Residents of several roads in Portishead, Bristol, have reported finding the stones in recent weeks, and believe that they may have been left by a man delivering bags for charity donations.
He's described as white, slim and tall with receding long brown hair and a goatee beard. He was wearing a red T-shirt and driving a 'slightly scruffy' white Mercedes Sprinter van.
And Nick Gough, the area co-ordinator for Portishead's Neighbourhood Watch, says residents should alert the police if they have any concerns.
"There are reports of a male leaving white stones outside of various properties. These distinctive stones are believed to have been left outside of properties which look unoccupied," he tells the Bristol Post.
"If you have received these leaflets/charity bags and/or you have found white stones outside of your property or by your vehicle please contact 101 and let the police know. Tell the operator to tag your call as 'Portishead NHW intel."
In the past, tramps used to leave chalk marks outside homes to indicate, for example, houses where they were likely to be given a meal or little cash - and burglars are believed to have picked up on the technique to highlight homes that could be vulnerable.
So what are the signs to look out for - and what do they mean?
Stones under the wheel of a car are believed to be a way of checking whether it's been moved - which could indicate whether the home is actually occupied or not. If this is the case, then simply moving them could put the burglars off.
A chalked cross
According to police in Torbay, Devon, this mark indicates that a home is a good target. You could always just wipe it away - or, if you want to be clever, draw a circle around it, as this is believed to be a sign that there's nothing worth stealing.
Two overlapping squares is believed to mean that the inhabitant is nervous or afraid. Meanwhile, a mark that looks like an open book indicates a vulnerable female.
Five circles or ovals in the shape of a flower is believed to mean that a home is wealthy.
The letter 'D'
A mark like a letter D - sometimes with a dot or line inside - is believed to mean that a property is too risky to burgle. If you find one of these, you may want to consider leaving it there...
Top 10 burglary hotspots
Top 10 burglary hotspots
Ed Miliband is pictured in Ilford, on the outskirts of this troubled area.
Burglary is a top policing priority for IG3 - which also has related issues with drug use and anti-social behaviour.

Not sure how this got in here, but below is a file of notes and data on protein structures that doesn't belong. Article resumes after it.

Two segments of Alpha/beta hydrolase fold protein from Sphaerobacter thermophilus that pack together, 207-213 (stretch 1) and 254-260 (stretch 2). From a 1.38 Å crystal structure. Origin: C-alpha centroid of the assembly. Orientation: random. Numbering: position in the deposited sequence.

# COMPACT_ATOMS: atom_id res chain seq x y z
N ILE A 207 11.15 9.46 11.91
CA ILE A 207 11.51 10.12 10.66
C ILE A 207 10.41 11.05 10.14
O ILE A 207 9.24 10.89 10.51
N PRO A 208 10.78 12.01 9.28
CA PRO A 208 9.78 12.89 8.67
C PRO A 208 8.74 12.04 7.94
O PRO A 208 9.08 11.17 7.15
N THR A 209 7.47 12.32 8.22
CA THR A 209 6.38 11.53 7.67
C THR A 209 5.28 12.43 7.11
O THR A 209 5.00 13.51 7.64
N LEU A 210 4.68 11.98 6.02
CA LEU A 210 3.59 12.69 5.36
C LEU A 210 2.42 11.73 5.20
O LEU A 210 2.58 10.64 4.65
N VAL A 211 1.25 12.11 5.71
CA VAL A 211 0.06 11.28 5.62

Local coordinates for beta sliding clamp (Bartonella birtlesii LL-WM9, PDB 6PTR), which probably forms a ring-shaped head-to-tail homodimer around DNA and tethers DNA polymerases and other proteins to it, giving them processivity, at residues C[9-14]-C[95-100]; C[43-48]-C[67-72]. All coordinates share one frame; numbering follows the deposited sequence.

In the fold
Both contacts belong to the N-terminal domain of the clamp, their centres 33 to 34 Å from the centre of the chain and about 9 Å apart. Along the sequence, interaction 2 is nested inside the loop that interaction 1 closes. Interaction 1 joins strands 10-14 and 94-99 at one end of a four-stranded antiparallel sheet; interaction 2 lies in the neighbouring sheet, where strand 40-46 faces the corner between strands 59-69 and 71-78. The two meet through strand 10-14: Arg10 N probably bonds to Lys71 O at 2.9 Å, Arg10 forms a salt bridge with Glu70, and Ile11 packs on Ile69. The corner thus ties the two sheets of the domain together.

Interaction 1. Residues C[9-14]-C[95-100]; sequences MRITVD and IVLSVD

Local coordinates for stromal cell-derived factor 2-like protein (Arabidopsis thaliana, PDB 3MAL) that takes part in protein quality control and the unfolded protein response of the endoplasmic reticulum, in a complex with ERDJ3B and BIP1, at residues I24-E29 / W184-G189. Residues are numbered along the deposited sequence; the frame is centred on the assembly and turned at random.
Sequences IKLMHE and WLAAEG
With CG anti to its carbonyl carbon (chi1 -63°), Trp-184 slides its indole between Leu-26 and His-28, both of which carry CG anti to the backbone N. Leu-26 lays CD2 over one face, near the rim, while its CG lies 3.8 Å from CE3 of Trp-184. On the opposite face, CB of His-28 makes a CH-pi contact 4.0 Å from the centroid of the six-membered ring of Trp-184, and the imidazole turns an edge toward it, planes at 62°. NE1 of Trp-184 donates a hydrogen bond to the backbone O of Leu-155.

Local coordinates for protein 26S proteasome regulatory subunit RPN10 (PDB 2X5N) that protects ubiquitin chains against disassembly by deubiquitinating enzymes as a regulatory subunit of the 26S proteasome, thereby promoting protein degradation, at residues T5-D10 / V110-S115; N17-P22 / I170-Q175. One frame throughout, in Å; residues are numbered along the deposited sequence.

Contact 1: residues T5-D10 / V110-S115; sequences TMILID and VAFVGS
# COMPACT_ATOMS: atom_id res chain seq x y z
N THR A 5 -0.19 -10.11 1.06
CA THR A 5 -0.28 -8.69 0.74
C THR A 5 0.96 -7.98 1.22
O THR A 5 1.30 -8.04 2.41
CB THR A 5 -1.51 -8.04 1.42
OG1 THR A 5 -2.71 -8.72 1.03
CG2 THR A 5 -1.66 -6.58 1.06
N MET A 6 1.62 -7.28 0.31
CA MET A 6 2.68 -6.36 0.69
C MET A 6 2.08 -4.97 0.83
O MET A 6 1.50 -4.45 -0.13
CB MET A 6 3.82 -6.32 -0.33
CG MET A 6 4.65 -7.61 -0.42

Opportunistic crime has been identified as a particular threat, and police are hoping to reduce the number of offences largely by getting people to improve security and reduce the number of opportunities.
Cockfosters has changed a bit since this 1950s photo. Nowadays burglary is such a problem that local police have made this their top priority .
They are aware that a number of known offenders continue to operate in the area, and that opportunistic crime is rife. As a result they have beefed up patrols.
This part of West Yorkshire, on the outskirts of Bradford, seems quiet, but has seen an unusual number of burglaries.
Police insist that the number of burglaries in the area is falling, but add that a few prolific burglars in the past have affected the figures.
Distraction burglaries are a particular problem here, where homeowners are targeted by criminals who talk their way into a property, and then distract the homeowner while they steal valuable belongings. The victims in these cases tend to be elderly and vulnerable.
This is another busy postcode in East London, with a high turnover of residents, making it easy for burglars to operate.
It is among Britain's less affluent areas, with problems with street crime and anti-social behaviour, and opportunistic burglars are known to operate locally.
Burglary has recently been identified as a priority crime in this part of Doncaster, along with spots of anti social behaviour and problems linked with drug use.
The police are working to encourage better security measures to combat professional burglaries targeting the most vulnerable homes.
This is a very diverse area, with the posher streets proving rich pickings for career burglars. The postcode area is also home to some areas of real deprivation, and within one of the estates in particular there is a real problem with crime.
It's also on the doorstep of Stretford - where Katie Price once tried her hand at politics
The former home of West Ham's Bobby Moore (pictured moving in) is another high placing on this list for East London.
It’s a busy area, with a reasonably high turnover of residents, making it easy for burglars to pass undetected.
One recent trend has been the targeting of Asian families for their family jewellery. Police are now suggesting that anyone with valuables like this at home should invest in a home safe - and improve the overall security of their property
East of London, and home to the famous Ford plant, is the nation’s overall burglary claim hotspot.
Theft has been a long-term problem in the area, and police say it’s impossible to pinpoint exactly why. They suggest a number of career criminals, ineffective security, and people storing valuables at home could be contributory factors.